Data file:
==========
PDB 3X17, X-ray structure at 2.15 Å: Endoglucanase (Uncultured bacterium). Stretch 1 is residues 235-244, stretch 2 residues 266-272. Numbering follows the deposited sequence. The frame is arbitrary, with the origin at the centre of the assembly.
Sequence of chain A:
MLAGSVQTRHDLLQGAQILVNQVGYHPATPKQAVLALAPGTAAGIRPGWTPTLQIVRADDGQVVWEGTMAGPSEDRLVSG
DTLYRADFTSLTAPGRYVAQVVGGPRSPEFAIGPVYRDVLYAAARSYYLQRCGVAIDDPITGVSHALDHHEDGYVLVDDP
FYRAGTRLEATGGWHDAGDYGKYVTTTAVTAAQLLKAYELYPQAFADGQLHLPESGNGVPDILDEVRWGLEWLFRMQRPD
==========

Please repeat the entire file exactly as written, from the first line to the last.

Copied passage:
PDB 3X17, X-ray structure at 2.15 Å: Endoglucanase (Uncultured bacterium). Stretch 1 is residues 235-244, stretch 2 residues 266-272. Numbering follows the deposited sequence. The frame is arbitrary, with the origin at the centre of the assembly.
Sequence of chain A:
MLAGSVQTRHDLLQGAQILVNQVGYHPATPKQAVLALAPGTAAGIRPGWTPTLQIVRADDGQVVWEGTMAGPSEDRLVSG
DTLYRADFTSLTAPGRYVAQVVGGPRSPEFAIGPVYRDVLYAAARSYYLQRCGVAIDDPITGVSHALDHHEDGYVLVDDP
FYRAGTRLEATGGWHDAGDYGKYVTTTAVTAAQLLKAYELYPQAFADGQLHLPESGNGVPDILDEVRWGLEWLFRMQRPD